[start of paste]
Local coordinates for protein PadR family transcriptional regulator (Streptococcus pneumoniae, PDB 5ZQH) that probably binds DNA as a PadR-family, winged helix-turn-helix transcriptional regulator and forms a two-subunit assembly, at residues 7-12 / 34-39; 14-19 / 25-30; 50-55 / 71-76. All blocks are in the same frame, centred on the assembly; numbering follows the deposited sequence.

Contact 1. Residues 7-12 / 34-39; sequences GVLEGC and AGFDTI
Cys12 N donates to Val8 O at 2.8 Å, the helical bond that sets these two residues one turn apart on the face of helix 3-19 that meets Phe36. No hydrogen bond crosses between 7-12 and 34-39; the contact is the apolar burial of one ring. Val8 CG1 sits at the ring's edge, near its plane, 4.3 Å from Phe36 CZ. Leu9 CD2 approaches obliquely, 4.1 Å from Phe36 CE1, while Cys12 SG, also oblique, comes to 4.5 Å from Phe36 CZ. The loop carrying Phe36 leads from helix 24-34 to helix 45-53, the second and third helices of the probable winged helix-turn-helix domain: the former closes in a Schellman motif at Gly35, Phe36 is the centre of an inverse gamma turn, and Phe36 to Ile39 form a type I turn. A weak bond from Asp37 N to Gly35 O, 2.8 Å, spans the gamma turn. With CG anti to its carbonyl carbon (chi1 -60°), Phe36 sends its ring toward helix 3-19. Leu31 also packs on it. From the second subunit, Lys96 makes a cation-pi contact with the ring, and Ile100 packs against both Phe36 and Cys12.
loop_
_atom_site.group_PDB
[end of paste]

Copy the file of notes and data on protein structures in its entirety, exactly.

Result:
Local coordinates for protein PadR family transcriptional regulator (Streptococcus pneumoniae, PDB 5ZQH) that probably binds DNA as a PadR-family, winged helix-turn-helix transcriptional regulator and forms a two-subunit assembly, at residues 7-12 / 34-39; 14-19 / 25-30; 50-55 / 71-76. All blocks are in the same frame, centred on the assembly; numbering follows the deposited sequence.

Contact 1. Residues 7-12 / 34-39; sequences GVLEGC and AGFDTI
Cys12 N donates to Val8 O at 2.8 Å, the helical bond that sets these two residues one turn apart on the face of helix 3-19 that meets Phe36. No hydrogen bond crosses between 7-12 and 34-39; the contact is the apolar burial of one ring. Val8 CG1 sits at the ring's edge, near its plane, 4.3 Å from Phe36 CZ. Leu9 CD2 approaches obliquely, 4.1 Å from Phe36 CE1, while Cys12 SG, also oblique, comes to 4.5 Å from Phe36 CZ. The loop carrying Phe36 leads from helix 24-34 to helix 45-53, the second and third helices of the probable winged helix-turn-helix domain: the former closes in a Schellman motif at Gly35, Phe36 is the centre of an inverse gamma turn, and Phe36 to Ile39 form a type I turn. A weak bond from Asp37 N to Gly35 O, 2.8 Å, spans the gamma turn. With CG anti to its carbonyl carbon (chi1 -60°), Phe36 sends its ring toward helix 3-19. Leu31 also packs on it. From the second subunit, Lys96 makes a cation-pi contact with the ring, and Ile100 packs against both Phe36 and Cys12.
loop_
_atom_site.group_PDB